HAMNER v. TURPEN.
-- January 30, 2013
Gary Patrick Graham, Deborah Minette Lubin, Atlanta, for Appellant. Joshua Michael Moore, Michael J. Bowers, Atlanta, for Appellee.
James Turpen filed a motion for contempt against his ex-wife, Margaret Hamner, alleging that she violated both the terms of the parties' divorce decree and a consent order for custodial modification. Less than a month later, Hamner filed a complaint against Turpen for modification of custody and visitation. Both actions were filed in Gwinnett County Superior Court and later consolidated. At the hearing on these matters, Turpen's counsel moved to transfer venue to Rabun County. The trial court granted the motion, and Hamner now appeals from that ruling. Because Turpen waived any defense of improper venue, the trial court erred in granting the motion, and we reverse.
The record reveals that the 2002 divorce decree, which incorporated the parties' settlement agreement, awarded Turpen and Hamner joint legal and physical custody of their minor child. On March 17, 2010, Turpen filed a pro se motion for contempt and notice of mediation against Hamner in the Gwinnett County Superior Court. Three weeks later, Hamner filed a complaint for modification of custody and visitation. Her complaint, also filed in Gwinnett County, alleged that she and the minor child were residents of Gwinnett County and that Turpen “resides in Okaloosa, Florida.” Hamner nevertheless served Turpen at a residence in Rabun County. Turpen filed a pro se answer to the complaint, in which he simply denied the allegation that he resided in Florida. On June 23, 2010, the Gwinnett County Superior Court granted Hamner's motion to consolidate the two actions. On October 4, 2010, counsel entered an appearance on Turpen's behalf.
The trial court held a hearing on the consolidated matters on April 22, 2011. At the outset of the hearing, Turpen's counsel alleged for the first time that venue was improper in Gwinnett County and moved to transfer venue to Rabun County, where he claimed he had resided during the pendency of the action. Turpen stated during the hearing that he had lived in Florida “on and off,” and that he had “dual residences,” one in Rabun County and one in the state of Florida. He explained further that he had been living regularly in Rabun County since March 25, 2009 and that he had returned to live in Florida in October 2010.
Following the hearing, Turpen filed a brief in support of his oral motion to transfer the action, and Hamner filed a brief in opposition arguing that Turpen waived any defense of improper venue. On May 2, 2012, the trial court granted Turpen's motion to transfer venue to Rabun County.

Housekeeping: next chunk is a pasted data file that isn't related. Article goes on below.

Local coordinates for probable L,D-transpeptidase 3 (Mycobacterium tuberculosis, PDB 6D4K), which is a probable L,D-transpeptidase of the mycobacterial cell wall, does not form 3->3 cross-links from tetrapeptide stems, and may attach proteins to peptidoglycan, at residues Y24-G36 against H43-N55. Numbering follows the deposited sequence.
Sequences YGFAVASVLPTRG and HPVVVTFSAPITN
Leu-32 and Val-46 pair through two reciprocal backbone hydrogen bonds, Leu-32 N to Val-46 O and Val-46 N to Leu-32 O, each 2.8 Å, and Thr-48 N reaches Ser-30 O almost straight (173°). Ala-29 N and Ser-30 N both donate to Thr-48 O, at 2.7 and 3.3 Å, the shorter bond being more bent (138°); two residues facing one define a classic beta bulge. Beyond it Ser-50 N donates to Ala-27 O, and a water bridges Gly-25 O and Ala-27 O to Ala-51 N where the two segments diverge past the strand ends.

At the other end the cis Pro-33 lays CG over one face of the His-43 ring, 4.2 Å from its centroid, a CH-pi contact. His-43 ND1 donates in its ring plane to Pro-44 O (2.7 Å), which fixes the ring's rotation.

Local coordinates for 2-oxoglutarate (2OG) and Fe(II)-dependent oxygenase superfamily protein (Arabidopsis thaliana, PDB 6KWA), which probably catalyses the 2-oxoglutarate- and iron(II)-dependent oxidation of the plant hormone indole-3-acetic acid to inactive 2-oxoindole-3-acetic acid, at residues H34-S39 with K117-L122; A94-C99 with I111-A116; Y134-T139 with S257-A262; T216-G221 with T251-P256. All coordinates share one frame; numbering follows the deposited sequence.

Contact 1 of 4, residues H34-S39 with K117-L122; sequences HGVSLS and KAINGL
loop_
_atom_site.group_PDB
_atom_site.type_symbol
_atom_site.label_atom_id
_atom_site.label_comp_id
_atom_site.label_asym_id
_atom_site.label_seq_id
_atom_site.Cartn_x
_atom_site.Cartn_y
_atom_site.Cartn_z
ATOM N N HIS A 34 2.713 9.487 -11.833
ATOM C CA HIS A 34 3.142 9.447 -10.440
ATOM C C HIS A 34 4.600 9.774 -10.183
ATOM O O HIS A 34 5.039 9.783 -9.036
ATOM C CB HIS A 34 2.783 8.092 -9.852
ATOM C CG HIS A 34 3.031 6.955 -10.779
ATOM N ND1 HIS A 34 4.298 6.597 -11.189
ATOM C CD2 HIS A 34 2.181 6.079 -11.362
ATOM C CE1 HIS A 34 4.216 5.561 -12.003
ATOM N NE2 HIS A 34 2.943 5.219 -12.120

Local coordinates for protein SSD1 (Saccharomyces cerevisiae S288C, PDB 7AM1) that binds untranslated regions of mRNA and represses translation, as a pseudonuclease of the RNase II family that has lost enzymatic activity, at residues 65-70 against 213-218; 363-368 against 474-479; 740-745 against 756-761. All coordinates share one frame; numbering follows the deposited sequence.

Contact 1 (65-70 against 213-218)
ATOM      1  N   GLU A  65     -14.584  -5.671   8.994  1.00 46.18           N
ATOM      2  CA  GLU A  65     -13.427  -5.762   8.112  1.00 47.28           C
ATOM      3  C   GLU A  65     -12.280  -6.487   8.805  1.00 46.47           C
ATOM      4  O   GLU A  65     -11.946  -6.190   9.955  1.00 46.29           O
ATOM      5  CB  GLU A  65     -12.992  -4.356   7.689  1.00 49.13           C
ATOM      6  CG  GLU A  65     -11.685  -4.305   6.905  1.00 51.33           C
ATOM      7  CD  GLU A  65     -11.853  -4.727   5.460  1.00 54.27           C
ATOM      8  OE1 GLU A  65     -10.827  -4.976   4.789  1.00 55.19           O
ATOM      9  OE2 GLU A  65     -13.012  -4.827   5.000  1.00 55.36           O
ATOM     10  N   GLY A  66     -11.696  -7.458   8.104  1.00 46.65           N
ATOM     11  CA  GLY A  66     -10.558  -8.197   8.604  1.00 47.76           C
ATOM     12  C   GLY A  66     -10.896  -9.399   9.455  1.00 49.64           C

On appeal, Hamner contends that the trial court was without authority to grant the motion to transfer because Turpen waived any defense of improper venue. We agree. In considering the trial court's ruling on the motion to transfer venue, we “affirm the trial court's findings on disputed factual questions relating to venue if there is any evidence to support them. But we review de novo the trial court's application of the law to undisputed facts.” (Citations and punctuation omitted.) HD. Supply, Inc. v. Garger, 299 Ga.App. 751, 683 S.E.2d 671 (2009).
Improper venue is a defense that must be asserted in a responsive pleading or by motion in writing “before or at the time of pleading.” OCGA § 9–11–12(b); see Gravley v. State of Georgia, 285 Ga.App. 691, 692–693(1), 647 S.E.2d 372 (2007). And “improper venue clearly may be waived, even in child custody cases.” (Citations omitted.) Daust v. Daust, 204 Ga.App. 29, 31, 418 S.E.2d 409 (1992); see also Houston v. Brown, 212 Ga.App. 834, 834–835, 443 S.E.2d 3 (1994) (waiver of venue defense permitted despite strong language of OCGA § 19–9–23 governing actions to change legal custody). Indeed OCGA § 9–11–12(h)(1)(B) provides that the defense of improper venue is waived if neither made by motion nor included in a responsive pleading, as originally filed.
Here, Turpen did not raise the defense of improper venue until the hearing on his contempt action and Hamner's motion to modify custody. Contrary to Turpen's argument on appeal, his pro se general denial to Hamner's allegation that he resided in Florida is insufficient to raise improper venue as a defense. See, e.g., Orkin Exterminating Co. v. Morrison, 187 Ga.App. 780, 782(3), 371 S.E.2d 407 (1988) (general denial to allegation of venue insufficient). And while Turpen argues that as a pro se defendant he is held to less stringent pleading standards, he provided nothing in his answer that could be interpreted as a claim that the action should be heard in Rabun County where he resided. Compare Coastal Transport v. Tillery, 270 Ga.App. 135, 136(1), 605 S.E.2d 865 (2004) (answer stating as affirmative defense that venue is improper without naming proper county was sufficient to raise issue concerning venue).
Because Turpen failed to raise a defense of improper venue either in his answer or a motion to dismiss, the trial court was without authority to grant his motion to transfer the actions to Rabun County. See In the Interest of H.D.M., 241 Ga.App. 805, 808(3), 527 S.E.2d 633 (2000) (objection to venue waived where not raised until termination hearing); Ganny v. Ganny, 238 Ga.App. 123, 125(2), 518 S.E.2d 148 (1999) (objection to venue waived where not raised until closing argument); Houston, supra, 212 Ga.App. at 834–835, 443 S.E.2d 3; accord Richardson v. Gilbert, ––– Ga.App. ––––, 733 S.E.2d 783 (2012) (trial court erred in granting motion to transfer where party waived venue defenses).
DOYLE, P.J. and ANDREWS, P.J., concur.